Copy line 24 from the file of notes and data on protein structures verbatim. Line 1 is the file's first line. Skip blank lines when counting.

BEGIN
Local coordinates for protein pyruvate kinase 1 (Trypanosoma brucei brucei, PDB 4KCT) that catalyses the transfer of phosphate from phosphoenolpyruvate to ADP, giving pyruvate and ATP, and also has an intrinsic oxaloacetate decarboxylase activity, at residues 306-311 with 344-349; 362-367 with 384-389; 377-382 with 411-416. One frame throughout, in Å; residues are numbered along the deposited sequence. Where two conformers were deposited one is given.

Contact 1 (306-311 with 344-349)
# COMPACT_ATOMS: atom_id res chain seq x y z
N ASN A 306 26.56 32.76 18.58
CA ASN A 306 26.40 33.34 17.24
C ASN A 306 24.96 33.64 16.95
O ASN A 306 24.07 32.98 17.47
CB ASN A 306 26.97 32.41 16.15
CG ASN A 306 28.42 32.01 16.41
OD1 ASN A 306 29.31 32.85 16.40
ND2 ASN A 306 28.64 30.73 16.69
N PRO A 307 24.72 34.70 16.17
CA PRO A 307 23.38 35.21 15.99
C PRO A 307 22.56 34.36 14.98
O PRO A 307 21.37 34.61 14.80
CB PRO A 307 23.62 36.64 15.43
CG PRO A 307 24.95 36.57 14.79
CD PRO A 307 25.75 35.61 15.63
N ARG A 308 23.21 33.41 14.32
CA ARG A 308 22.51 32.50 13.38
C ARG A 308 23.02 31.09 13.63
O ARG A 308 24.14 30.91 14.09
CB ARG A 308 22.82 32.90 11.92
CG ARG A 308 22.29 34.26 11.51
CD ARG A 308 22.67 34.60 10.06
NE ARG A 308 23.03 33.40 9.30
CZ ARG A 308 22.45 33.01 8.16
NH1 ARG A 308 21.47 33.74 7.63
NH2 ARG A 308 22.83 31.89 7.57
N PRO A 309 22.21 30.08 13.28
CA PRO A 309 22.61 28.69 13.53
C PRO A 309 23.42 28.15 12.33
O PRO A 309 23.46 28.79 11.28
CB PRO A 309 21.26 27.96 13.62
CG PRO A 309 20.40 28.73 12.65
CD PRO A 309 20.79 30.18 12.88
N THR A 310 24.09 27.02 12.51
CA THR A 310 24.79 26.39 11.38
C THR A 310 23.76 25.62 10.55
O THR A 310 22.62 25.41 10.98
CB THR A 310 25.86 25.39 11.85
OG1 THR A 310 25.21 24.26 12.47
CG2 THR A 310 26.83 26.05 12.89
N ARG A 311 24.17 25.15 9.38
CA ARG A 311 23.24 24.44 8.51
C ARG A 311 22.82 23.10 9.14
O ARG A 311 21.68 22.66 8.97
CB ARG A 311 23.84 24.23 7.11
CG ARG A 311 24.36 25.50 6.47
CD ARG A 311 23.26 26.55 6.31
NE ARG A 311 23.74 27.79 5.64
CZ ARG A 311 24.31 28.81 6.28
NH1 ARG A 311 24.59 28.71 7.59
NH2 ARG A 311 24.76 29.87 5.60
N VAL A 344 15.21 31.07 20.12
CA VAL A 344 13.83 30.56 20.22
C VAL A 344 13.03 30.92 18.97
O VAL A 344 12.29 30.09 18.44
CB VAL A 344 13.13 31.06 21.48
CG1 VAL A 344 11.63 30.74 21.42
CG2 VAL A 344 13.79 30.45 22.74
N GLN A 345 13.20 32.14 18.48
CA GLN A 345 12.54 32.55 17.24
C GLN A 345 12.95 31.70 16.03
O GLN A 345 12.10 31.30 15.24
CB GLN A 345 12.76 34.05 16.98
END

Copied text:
CG ARG A 308 22.29 34.26 11.51